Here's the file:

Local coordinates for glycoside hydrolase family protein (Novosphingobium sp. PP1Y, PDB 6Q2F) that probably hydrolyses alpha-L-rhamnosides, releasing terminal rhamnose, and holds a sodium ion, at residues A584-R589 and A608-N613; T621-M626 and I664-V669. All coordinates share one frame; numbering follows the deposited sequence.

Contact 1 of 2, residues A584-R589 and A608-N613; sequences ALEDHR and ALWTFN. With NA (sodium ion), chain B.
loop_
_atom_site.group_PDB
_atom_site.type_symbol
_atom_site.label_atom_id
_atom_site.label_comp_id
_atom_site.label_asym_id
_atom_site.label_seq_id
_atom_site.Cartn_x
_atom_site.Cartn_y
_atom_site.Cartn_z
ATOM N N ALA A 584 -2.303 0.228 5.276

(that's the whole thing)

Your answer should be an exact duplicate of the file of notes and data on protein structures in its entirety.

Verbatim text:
Local coordinates for glycoside hydrolase family protein (Novosphingobium sp. PP1Y, PDB 6Q2F) that probably hydrolyses alpha-L-rhamnosides, releasing terminal rhamnose, and holds a sodium ion, at residues A584-R589 and A608-N613; T621-M626 and I664-V669. All coordinates share one frame; numbering follows the deposited sequence.

Contact 1 of 2, residues A584-R589 and A608-N613; sequences ALEDHR and ALWTFN. With NA (sodium ion), chain B.
loop_
_atom_site.group_PDB
_atom_site.type_symbol
_atom_site.label_atom_id
_atom_site.label_comp_id
_atom_site.label_asym_id
_atom_site.label_seq_id
_atom_site.Cartn_x
_atom_site.Cartn_y
_atom_site.Cartn_z
ATOM N N ALA A 584 -2.303 0.228 5.276